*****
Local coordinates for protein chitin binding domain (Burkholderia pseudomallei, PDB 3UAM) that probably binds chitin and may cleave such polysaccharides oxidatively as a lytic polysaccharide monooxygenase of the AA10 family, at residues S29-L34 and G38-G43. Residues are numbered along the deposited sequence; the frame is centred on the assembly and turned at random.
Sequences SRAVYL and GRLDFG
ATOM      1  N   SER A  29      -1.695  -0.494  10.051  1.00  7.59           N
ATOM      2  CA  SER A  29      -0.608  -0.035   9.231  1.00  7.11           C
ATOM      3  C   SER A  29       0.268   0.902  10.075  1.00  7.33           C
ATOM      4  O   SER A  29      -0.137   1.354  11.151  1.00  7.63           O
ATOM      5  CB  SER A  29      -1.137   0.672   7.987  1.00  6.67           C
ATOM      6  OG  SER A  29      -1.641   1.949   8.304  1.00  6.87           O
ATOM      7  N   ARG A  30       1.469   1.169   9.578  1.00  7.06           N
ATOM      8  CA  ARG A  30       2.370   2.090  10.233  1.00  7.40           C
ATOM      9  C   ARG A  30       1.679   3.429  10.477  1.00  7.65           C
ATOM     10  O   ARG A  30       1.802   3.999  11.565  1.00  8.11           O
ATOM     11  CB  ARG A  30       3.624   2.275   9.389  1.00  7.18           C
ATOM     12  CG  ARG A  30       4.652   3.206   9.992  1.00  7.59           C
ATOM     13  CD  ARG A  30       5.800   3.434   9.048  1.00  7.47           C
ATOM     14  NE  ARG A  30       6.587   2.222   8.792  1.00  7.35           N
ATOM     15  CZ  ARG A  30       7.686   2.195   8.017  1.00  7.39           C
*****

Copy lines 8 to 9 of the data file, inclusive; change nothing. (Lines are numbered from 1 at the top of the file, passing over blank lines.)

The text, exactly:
ATOM      6  OG  SER A  29      -1.641   1.949   8.304  1.00  6.87           O
ATOM      7  N   ARG A  30       1.469   1.169   9.578  1.00  7.06           N